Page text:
The Google Science Fair is proving to be a showcase for talented young inventors. In last year’s contest we saw then 15-year-old Ann Makosinski’s flashlight powered by the human hand, and then 17-year-old Eric Chen’s novel method for developing a new type of anti-flu medicine among the prize-winning entries. This year another teen is emerging as a promising engineering talent in the annual competition with the invention of an insole that can harvest energy from footsteps and potentially charge a mobile phone or flashlight.
In his Google Science Fair 2014 video entry, Angelo Casimiro, a 15-year-old living in the Philippines, explained how he’s been thinking about different ways beyond the usual renewable energy sources like wind and sunlight to harvest energy, and thought footsteps -- due to their frequency and abundance -- would be a good option. “Thousands, hundreds of thousands, or even millions of footsteps land each second,” he said in the video. “Each footstep creates a great amount of force … We know as a fact that the average human takes 7,000 steps a day.”
Building on this idea, Casimiro has designed an insole that uses two pairs of piezoelectric discs that produce electricity when they bend inward, he explains in the video. When a person steps down on the discs in the insole, they produce electricity. He used two sets of discs to produce double the amount of electricity that one set would allow.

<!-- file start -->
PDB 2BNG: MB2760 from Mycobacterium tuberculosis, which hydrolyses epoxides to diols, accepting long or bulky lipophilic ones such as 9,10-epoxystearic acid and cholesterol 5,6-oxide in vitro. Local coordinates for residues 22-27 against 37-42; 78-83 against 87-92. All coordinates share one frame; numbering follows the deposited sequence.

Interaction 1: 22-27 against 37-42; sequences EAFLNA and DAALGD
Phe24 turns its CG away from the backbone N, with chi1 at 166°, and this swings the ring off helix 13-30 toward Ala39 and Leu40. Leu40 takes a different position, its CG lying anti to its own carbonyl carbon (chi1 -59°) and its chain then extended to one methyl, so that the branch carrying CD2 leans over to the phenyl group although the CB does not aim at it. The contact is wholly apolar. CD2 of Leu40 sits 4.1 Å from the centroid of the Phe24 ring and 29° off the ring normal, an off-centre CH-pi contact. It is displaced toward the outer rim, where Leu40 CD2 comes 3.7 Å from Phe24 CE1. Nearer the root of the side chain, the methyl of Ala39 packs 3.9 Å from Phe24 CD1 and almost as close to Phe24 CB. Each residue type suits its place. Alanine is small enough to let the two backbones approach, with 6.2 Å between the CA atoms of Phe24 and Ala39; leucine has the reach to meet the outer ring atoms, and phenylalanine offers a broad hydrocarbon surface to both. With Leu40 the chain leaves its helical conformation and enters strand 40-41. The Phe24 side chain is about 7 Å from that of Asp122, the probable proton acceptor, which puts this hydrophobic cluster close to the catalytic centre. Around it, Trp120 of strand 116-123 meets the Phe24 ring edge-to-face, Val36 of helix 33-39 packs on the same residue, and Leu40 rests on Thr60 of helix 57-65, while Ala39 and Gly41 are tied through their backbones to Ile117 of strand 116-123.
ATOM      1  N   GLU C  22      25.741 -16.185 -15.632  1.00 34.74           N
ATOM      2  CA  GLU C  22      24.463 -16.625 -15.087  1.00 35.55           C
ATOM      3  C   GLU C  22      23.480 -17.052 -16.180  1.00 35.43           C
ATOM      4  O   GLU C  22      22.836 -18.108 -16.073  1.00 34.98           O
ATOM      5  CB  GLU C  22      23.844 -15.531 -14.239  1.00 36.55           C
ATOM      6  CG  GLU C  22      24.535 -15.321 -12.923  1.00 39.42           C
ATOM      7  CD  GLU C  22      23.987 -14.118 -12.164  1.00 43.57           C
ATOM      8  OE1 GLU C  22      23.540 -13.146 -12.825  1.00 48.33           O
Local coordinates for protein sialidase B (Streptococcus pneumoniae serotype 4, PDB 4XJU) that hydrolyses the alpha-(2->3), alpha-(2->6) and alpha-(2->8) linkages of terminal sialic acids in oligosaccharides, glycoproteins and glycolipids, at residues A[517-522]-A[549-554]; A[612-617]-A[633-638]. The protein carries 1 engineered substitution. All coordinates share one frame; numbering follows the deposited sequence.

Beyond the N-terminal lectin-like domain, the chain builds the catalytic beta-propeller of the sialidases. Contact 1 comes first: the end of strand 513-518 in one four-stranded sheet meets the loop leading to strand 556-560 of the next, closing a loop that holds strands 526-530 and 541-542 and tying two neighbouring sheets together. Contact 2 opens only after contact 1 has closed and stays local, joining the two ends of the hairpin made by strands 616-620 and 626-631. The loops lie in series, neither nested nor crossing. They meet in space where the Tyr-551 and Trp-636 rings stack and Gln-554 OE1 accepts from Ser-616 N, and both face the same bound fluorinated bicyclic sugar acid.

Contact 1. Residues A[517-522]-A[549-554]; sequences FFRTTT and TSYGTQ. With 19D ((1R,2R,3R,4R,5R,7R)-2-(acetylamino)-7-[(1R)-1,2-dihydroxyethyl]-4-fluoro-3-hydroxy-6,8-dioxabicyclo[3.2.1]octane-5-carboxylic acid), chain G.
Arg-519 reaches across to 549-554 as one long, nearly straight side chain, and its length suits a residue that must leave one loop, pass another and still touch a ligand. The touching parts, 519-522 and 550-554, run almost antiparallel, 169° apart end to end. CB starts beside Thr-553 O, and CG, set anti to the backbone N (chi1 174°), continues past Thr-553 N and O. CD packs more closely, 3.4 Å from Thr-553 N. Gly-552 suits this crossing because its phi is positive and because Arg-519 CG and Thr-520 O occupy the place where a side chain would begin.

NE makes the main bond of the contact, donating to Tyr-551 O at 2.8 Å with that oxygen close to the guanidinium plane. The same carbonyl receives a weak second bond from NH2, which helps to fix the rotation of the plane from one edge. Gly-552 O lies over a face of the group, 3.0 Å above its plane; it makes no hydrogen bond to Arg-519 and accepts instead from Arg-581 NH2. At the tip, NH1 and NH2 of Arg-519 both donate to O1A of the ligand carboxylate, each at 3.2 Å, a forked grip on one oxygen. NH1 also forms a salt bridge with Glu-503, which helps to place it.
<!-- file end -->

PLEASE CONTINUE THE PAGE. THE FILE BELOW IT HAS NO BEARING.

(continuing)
Casimiro said he doesn’t expect to solve the world’s energy problems with his invention. But living in a country where there is a high rate of poverty provided him perspective on how harvesting even a small amount of energy in this way to provide “a simple source of light” can mean a lot to people.
While his invention is indeed impressive, he’s not the first to invent something that uses footsteps to create energy. A company called Solepower has invented something similar to Casimiro’s idea with a waterproof insole that can be swapped between different pairs of shoes, allowing people to store and reuse energy from their own footsteps.
Another company also is using footsteps for energy in a different way. London-based Pavegen has designed floor tiling made from 95% recycled tires that can turn energy from people walking on it into electricity.
Entries to the 2014 Google Science Fair are now closed. Finalists will be announced by the end of the month, and award winners will be announced later this year.